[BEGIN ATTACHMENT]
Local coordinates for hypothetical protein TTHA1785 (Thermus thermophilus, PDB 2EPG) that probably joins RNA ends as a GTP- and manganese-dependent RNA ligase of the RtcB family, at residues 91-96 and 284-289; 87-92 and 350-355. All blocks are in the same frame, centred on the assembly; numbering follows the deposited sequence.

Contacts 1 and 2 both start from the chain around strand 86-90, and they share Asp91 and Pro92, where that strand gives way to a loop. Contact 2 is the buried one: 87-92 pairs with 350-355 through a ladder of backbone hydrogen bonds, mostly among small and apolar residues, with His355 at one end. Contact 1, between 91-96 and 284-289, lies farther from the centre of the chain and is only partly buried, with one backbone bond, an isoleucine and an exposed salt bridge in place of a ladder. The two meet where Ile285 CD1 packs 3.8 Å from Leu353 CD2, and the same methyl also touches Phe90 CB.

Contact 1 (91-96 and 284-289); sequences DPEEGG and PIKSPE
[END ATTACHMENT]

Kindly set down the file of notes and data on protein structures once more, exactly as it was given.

Local coordinates for hypothetical protein TTHA1785 (Thermus thermophilus, PDB 2EPG) that probably joins RNA ends as a GTP- and manganese-dependent RNA ligase of the RtcB family, at residues 91-96 and 284-289; 87-92 and 350-355. All blocks are in the same frame, centred on the assembly; numbering follows the deposited sequence.

Contacts 1 and 2 both start from the chain around strand 86-90, and they share Asp91 and Pro92, where that strand gives way to a loop. Contact 2 is the buried one: 87-92 pairs with 350-355 through a ladder of backbone hydrogen bonds, mostly among small and apolar residues, with His355 at one end. Contact 1, between 91-96 and 284-289, lies farther from the centre of the chain and is only partly buried, with one backbone bond, an isoleucine and an exposed salt bridge in place of a ladder. The two meet where Ile285 CD1 packs 3.8 Å from Leu353 CD2, and the same methyl also touches Phe90 CB.

Contact 1 (91-96 and 284-289); sequences DPEEGG and PIKSPE